Corporate dominance of local markets in general, and Nashville in particular has translated into less public interest reporting on consumer, environmental, minority and labor affairs. As a result, the identity, values and informational needs of the local community are at risk. For example:

  • With the loss of the Fairness Doctrine in 1987, media companies are no longer required to present more than one side of an issue. Ultimately, the public suffers from not having a complete hearing of and discussion around the issues at hand.
  • With it no longer mandatory for a media company to provide public affairs programming, the number of hours of public affairs broadcasts has dwindled to virtually none. It has become harder for the average citizen to publicize local activities and generate coverage of local events.
  • Voice tracking, the prerecording of the supposedly live breaks of a broadcast means that there is not an actual person in a studio during a broadcast to comment or report on what is actually happening at the time, including severe weather situations, natural disasters, and even national emergencies.
  • Centralized corporate operations, many times based in cities far from the local community purportedly served, have made it nearly impossible for those interested to get hands-on experience in broadcast. In fact, between June 2000 and February of 2003, an estimated 70,000 media workers were laid off. According to the Bureau of Labor Statistics, employment in radio alone fell by 7,000 during that time, eliminating 20 years of growth and leaving radio with fewer employees than it had in 1982.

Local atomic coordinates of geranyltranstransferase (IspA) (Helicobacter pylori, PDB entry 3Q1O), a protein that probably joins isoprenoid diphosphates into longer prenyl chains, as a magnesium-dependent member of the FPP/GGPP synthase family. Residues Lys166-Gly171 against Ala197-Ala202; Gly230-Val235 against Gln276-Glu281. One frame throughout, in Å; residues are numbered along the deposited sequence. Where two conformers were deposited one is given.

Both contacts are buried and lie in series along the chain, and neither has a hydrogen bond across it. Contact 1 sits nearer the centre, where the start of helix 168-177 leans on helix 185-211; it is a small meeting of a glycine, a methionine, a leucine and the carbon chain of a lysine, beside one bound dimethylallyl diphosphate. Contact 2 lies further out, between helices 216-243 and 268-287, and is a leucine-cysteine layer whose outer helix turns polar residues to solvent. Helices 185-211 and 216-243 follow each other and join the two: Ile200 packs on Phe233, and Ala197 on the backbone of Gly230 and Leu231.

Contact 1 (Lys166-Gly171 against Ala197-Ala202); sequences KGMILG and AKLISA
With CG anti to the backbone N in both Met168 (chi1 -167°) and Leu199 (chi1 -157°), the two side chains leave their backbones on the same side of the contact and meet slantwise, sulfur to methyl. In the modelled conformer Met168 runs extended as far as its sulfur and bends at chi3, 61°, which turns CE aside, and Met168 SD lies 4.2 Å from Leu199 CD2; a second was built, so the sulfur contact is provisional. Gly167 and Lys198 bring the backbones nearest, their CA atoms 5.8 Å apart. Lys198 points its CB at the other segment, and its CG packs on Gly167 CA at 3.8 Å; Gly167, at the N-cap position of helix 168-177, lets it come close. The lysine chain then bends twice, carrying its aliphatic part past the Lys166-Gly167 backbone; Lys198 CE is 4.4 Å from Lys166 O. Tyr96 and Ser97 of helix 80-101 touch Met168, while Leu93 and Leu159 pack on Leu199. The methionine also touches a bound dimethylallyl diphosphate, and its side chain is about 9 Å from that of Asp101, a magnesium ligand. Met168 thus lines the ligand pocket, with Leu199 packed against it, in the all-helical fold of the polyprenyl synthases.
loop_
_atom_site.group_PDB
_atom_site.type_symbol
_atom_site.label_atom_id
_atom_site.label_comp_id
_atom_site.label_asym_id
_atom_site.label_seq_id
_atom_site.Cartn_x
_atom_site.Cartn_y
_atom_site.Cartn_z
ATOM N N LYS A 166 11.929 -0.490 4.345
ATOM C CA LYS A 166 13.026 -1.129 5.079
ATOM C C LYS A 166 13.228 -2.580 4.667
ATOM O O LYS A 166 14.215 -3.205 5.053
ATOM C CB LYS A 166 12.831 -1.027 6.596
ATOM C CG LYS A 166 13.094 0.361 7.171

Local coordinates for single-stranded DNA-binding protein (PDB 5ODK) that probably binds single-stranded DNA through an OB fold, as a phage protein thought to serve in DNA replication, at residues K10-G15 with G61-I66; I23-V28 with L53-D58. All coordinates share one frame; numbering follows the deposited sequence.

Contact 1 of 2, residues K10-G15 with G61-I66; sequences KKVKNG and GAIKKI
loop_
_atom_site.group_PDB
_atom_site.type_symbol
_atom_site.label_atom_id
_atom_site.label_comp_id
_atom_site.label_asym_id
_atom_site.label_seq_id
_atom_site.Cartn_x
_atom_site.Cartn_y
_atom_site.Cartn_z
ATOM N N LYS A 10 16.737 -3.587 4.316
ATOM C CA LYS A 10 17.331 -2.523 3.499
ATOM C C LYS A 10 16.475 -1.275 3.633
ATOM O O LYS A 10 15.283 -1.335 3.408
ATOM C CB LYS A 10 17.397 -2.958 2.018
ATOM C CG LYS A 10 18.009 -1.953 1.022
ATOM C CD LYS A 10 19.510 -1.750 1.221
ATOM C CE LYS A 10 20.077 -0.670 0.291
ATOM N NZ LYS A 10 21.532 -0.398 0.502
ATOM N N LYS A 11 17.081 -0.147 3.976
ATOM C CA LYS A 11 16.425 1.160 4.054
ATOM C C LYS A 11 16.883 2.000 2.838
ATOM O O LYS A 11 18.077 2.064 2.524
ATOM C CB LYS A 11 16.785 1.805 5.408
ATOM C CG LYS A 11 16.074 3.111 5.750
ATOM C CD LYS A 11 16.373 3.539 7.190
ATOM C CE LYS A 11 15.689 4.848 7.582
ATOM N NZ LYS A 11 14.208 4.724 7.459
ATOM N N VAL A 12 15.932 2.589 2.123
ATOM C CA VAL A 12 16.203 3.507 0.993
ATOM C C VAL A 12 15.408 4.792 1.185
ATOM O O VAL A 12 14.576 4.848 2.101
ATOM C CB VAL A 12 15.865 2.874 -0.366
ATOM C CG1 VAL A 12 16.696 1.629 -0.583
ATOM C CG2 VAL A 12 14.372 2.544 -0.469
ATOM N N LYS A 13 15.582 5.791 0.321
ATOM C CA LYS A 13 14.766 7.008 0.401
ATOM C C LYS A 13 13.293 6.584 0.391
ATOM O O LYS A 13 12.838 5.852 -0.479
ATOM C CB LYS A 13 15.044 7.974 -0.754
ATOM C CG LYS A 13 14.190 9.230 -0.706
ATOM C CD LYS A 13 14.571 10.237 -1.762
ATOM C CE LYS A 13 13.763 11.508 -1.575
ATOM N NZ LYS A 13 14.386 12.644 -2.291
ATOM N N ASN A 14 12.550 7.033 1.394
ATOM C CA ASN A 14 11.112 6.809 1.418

WRFN is the antithesis of the corporate media. The local community owns the station. The local community creates the programming, and defines the community issues that need to be brought to light, discussed, dissected and acted upon. The local community runs the station, and ultimately decides how it will adapt over time to continue to keep the station responsive to the community’s needs. WRFN is the tool by which those denied access to the corporate media are given a platform to speak and be heard.

WRFN is the voice of the community, as the community defines itself.

Today’s highly concentrated media marketplace makes robust competition and ownership diversity all the more essential to the economic health and viability of the media and entertainment sectors. In the news and information business, competition and diversity help preserve localism in news coverage, enhance the quality and comprehensiveness of news content, assure a multiplicity of voices from a variety of independent sources and reduce the risk that news will be censored or slanted by a few controlling interests.

Maintaining competition and diversity is central to protecting the public’s right to information and, importantly, to expanding the public’s informed participation in our democracy. The creation of Radio Free Nashville is one small step toward that aim.

Radio Free Nashville History

Radio Free Nashville has had many incarnations. Here is a short history of the call letters and moniker: WRFN - Radio Free Nashville.